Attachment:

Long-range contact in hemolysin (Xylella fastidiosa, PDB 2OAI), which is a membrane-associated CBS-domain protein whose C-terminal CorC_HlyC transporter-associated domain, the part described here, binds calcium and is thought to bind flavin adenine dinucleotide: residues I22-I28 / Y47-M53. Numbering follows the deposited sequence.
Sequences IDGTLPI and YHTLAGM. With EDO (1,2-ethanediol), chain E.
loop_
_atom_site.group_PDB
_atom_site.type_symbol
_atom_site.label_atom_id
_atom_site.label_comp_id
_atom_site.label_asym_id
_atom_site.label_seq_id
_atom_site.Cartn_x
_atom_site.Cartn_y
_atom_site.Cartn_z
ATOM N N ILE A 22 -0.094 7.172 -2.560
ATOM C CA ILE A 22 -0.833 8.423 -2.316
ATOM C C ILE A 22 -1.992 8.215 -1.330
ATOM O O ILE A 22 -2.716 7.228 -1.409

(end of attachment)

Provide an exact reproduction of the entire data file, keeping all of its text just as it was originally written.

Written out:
Long-range contact in hemolysin (Xylella fastidiosa, PDB 2OAI), which is a membrane-associated CBS-domain protein whose C-terminal CorC_HlyC transporter-associated domain, the part described here, binds calcium and is thought to bind flavin adenine dinucleotide: residues I22-I28 / Y47-M53. Numbering follows the deposited sequence.
Sequences IDGTLPI and YHTLAGM. With EDO (1,2-ethanediol), chain E.
loop_
_atom_site.group_PDB
_atom_site.type_symbol
_atom_site.label_atom_id
_atom_site.label_comp_id
_atom_site.label_asym_id
_atom_site.label_seq_id
_atom_site.Cartn_x
_atom_site.Cartn_y
_atom_site.Cartn_z
ATOM N N ILE A 22 -0.094 7.172 -2.560
ATOM C CA ILE A 22 -0.833 8.423 -2.316
ATOM C C ILE A 22 -1.992 8.215 -1.330
ATOM O O ILE A 22 -2.716 7.228 -1.409